Lattice stability and high-pressure melting mechanism of dense hydrogen up to 1.5 TPa

Hua Y. Geng, R. Hoffmann, Q. Wu

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21 Scopus citations


© 2015 American Physical Society. Lattice stability and metastability, as well as melting, are important features of the physics and chemistry of dense hydrogen. Using ab initio molecular dynamics (AIMD), the classical superheating limit and melting line of metallic hydrogen are investigated up to 1.5 TPa. The computations show that the classical superheating degree is about 100 K, and the classical melting curve becomes flat at a level of 350 K when beyond 500 GPa. This information allows us to estimate the well depth and the potential barriers that must be overcome when the crystal melts. Inclusion of nuclear quantum effects (NQE) using path integral molecular dynamics (PIMD) predicts that both superheating limit and melting temperature are lowered to below room temperature, but the latter never reaches absolute zero. Detailed analysis indicates that the melting is thermally activated, rather than driven by pure zero-point motion (ZPM). This argument was further supported by extensive PIMD simulations, demonstrating the stability of Fddd structure against liquefaction at low temperatures.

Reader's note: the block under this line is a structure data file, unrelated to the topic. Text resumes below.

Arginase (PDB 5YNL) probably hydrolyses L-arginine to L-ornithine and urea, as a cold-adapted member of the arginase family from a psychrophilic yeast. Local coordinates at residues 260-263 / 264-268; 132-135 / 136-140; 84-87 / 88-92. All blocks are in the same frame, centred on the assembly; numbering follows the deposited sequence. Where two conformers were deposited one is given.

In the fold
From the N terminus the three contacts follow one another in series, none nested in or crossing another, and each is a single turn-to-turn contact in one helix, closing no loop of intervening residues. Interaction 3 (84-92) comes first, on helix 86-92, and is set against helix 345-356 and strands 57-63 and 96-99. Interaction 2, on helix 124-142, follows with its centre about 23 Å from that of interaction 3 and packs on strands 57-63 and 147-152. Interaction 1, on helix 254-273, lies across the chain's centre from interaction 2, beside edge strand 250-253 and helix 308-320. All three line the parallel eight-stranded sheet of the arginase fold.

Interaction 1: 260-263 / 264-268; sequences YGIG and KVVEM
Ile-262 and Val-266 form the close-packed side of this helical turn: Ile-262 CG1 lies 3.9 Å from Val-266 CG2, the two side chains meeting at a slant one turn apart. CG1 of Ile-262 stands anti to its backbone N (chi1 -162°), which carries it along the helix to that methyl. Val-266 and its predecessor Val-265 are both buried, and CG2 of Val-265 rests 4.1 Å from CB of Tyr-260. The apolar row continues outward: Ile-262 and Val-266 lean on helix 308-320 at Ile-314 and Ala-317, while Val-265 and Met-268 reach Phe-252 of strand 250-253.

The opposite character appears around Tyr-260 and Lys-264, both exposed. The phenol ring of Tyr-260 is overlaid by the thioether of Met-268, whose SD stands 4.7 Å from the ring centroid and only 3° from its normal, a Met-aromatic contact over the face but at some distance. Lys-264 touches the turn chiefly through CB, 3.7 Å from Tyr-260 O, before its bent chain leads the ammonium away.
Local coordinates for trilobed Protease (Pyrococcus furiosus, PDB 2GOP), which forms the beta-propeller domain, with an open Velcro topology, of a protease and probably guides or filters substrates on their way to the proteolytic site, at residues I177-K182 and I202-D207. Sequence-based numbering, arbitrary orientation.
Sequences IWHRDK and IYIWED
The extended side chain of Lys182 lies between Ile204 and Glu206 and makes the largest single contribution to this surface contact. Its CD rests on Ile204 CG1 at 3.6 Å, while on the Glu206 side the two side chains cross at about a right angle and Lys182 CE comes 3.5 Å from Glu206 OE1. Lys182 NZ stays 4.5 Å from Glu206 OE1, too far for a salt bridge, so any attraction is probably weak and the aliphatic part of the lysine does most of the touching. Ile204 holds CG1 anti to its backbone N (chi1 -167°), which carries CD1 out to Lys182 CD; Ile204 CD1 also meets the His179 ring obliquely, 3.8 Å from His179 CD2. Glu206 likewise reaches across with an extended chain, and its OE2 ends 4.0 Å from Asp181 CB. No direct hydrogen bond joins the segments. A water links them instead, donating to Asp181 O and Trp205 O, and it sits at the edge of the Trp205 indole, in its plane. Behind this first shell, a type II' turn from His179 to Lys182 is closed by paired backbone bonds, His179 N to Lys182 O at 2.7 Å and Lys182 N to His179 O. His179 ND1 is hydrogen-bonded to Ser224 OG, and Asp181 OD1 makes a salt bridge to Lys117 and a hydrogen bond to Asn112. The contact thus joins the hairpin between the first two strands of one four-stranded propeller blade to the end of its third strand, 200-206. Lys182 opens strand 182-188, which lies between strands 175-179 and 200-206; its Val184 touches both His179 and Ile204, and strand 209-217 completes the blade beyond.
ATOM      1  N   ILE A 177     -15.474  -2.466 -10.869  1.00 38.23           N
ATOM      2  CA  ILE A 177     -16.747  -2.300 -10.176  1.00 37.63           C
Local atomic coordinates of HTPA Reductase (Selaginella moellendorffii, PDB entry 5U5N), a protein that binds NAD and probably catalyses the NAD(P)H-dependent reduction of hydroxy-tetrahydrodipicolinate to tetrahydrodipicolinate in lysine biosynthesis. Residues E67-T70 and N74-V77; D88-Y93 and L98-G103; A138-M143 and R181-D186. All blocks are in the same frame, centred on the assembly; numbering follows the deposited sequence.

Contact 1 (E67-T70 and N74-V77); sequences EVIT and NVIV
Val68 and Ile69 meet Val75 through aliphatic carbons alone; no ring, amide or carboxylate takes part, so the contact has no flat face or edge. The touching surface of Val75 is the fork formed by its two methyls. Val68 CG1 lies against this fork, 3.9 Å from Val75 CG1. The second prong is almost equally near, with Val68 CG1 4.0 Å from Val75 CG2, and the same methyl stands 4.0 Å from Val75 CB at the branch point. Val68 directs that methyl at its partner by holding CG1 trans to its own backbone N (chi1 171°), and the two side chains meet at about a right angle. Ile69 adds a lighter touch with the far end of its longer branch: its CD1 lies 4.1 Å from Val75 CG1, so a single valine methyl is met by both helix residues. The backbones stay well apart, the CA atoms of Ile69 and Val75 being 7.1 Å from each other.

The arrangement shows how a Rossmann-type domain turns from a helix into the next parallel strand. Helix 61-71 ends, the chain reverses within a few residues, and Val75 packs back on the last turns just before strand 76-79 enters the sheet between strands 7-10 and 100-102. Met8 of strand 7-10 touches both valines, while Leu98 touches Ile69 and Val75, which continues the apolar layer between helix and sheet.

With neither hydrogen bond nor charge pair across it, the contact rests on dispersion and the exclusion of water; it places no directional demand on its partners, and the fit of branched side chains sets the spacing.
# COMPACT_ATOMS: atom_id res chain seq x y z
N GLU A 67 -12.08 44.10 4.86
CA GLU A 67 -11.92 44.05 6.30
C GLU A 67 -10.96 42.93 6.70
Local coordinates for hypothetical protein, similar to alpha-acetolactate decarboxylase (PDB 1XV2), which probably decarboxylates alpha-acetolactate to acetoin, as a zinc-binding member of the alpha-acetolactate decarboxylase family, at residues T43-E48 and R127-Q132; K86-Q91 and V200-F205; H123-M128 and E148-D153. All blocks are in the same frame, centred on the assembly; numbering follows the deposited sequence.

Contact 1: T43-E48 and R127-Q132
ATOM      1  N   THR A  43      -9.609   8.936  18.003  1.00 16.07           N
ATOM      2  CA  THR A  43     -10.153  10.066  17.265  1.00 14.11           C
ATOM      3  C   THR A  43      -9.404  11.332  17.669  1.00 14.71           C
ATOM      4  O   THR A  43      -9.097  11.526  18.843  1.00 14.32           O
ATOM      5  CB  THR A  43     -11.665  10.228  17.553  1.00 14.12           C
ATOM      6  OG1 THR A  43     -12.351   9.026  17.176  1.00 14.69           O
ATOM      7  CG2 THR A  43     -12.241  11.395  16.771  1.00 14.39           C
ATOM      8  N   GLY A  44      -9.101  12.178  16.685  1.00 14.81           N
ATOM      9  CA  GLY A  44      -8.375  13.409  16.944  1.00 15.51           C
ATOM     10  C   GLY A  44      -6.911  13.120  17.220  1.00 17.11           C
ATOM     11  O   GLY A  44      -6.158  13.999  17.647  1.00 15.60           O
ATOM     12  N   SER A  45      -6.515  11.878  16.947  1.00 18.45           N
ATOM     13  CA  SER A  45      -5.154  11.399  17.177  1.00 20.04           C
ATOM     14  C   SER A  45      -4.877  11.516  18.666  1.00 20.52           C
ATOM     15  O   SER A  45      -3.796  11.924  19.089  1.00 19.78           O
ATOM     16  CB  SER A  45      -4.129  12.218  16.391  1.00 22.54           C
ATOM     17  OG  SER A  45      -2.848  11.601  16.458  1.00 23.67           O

Original languageEnglish (US)
JournalPhysical Review B
Issue number10
StatePublished - Sep 2 2015
Externally publishedYes

Bibliographical note

KAUST Repository Item: Exported on 2020-10-01
Acknowledgements: This work was supported by the National Natural Science Foundation of China under Grant No.11274281, the CAEP Research Project 2012A0101001, the fund of National Key Laboratory of Shock Wave and Detonation Physics of China (under Grant No. 9140C670105130C67237), the National Science Foundation through Grant No. CHE-0910623, and also by EFree, an Energy Frontier Research Center funded by the US Department of Energy (Award No. DESC0001057 at Cornell). Computation was performed using the Extreme Science and Engineering Discovery Environment (XSEDE), which is supported by National Science Foundation Grant No. OCI-1053575, the Cornell NanoScale Facility, a member of the National Nanotechnology Infrastructure Network, which is supported by the National Science Foundation (Grant ECCS-0335765), and the resources of the Supercomputing Laboratory at King Abdullah University of Science and Technology (KAUST) in Thuwal, Saudi Arabia.
This publication acknowledges KAUST support, but has no KAUST affiliated authors.


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